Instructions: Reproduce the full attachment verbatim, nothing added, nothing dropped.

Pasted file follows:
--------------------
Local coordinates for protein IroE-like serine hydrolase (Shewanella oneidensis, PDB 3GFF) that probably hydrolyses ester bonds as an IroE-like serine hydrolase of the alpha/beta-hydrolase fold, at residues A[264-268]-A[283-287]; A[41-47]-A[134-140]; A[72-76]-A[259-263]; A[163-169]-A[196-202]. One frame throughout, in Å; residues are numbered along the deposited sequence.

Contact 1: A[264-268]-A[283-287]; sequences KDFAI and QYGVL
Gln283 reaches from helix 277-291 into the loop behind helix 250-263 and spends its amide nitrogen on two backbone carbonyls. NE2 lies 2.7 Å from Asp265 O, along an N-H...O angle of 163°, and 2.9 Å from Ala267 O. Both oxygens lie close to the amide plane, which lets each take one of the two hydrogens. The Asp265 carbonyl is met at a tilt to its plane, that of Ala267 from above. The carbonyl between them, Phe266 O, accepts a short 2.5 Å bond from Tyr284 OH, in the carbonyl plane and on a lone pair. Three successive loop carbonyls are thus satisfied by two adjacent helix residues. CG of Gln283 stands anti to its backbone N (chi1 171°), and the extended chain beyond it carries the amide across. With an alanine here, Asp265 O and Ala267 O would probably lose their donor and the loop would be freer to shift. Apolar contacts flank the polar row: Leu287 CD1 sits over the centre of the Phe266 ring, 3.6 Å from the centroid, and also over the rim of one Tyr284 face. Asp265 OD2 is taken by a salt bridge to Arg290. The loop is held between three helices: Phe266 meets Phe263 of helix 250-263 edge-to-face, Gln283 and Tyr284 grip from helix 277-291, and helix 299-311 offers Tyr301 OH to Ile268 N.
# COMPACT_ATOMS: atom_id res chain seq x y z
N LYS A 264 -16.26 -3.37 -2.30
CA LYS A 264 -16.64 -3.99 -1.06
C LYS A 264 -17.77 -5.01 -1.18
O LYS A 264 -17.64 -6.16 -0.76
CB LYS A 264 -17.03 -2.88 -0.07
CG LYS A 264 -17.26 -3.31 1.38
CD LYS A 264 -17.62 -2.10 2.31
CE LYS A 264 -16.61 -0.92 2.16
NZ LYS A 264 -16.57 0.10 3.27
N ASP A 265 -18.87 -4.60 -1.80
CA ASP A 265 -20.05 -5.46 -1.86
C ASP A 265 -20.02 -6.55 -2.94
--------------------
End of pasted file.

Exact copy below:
Local coordinates for protein IroE-like serine hydrolase (Shewanella oneidensis, PDB 3GFF) that probably hydrolyses ester bonds as an IroE-like serine hydrolase of the alpha/beta-hydrolase fold, at residues A[264-268]-A[283-287]; A[41-47]-A[134-140]; A[72-76]-A[259-263]; A[163-169]-A[196-202]. One frame throughout, in Å; residues are numbered along the deposited sequence.

Contact 1: A[264-268]-A[283-287]; sequences KDFAI and QYGVL
Gln283 reaches from helix 277-291 into the loop behind helix 250-263 and spends its amide nitrogen on two backbone carbonyls. NE2 lies 2.7 Å from Asp265 O, along an N-H...O angle of 163°, and 2.9 Å from Ala267 O. Both oxygens lie close to the amide plane, which lets each take one of the two hydrogens. The Asp265 carbonyl is met at a tilt to its plane, that of Ala267 from above. The carbonyl between them, Phe266 O, accepts a short 2.5 Å bond from Tyr284 OH, in the carbonyl plane and on a lone pair. Three successive loop carbonyls are thus satisfied by two adjacent helix residues. CG of Gln283 stands anti to its backbone N (chi1 171°), and the extended chain beyond it carries the amide across. With an alanine here, Asp265 O and Ala267 O would probably lose their donor and the loop would be freer to shift. Apolar contacts flank the polar row: Leu287 CD1 sits over the centre of the Phe266 ring, 3.6 Å from the centroid, and also over the rim of one Tyr284 face. Asp265 OD2 is taken by a salt bridge to Arg290. The loop is held between three helices: Phe266 meets Phe263 of helix 250-263 edge-to-face, Gln283 and Tyr284 grip from helix 277-291, and helix 299-311 offers Tyr301 OH to Ile268 N.
# COMPACT_ATOMS: atom_id res chain seq x y z
N LYS A 264 -16.26 -3.37 -2.30
CA LYS A 264 -16.64 -3.99 -1.06
C LYS A 264 -17.77 -5.01 -1.18
O LYS A 264 -17.64 -6.16 -0.76
CB LYS A 264 -17.03 -2.88 -0.07
CG LYS A 264 -17.26 -3.31 1.38
CD LYS A 264 -17.62 -2.10 2.31
CE LYS A 264 -16.61 -0.92 2.16
NZ LYS A 264 -16.57 0.10 3.27
N ASP A 265 -18.87 -4.60 -1.80
CA ASP A 265 -20.05 -5.46 -1.86
C ASP A 265 -20.02 -6.55 -2.94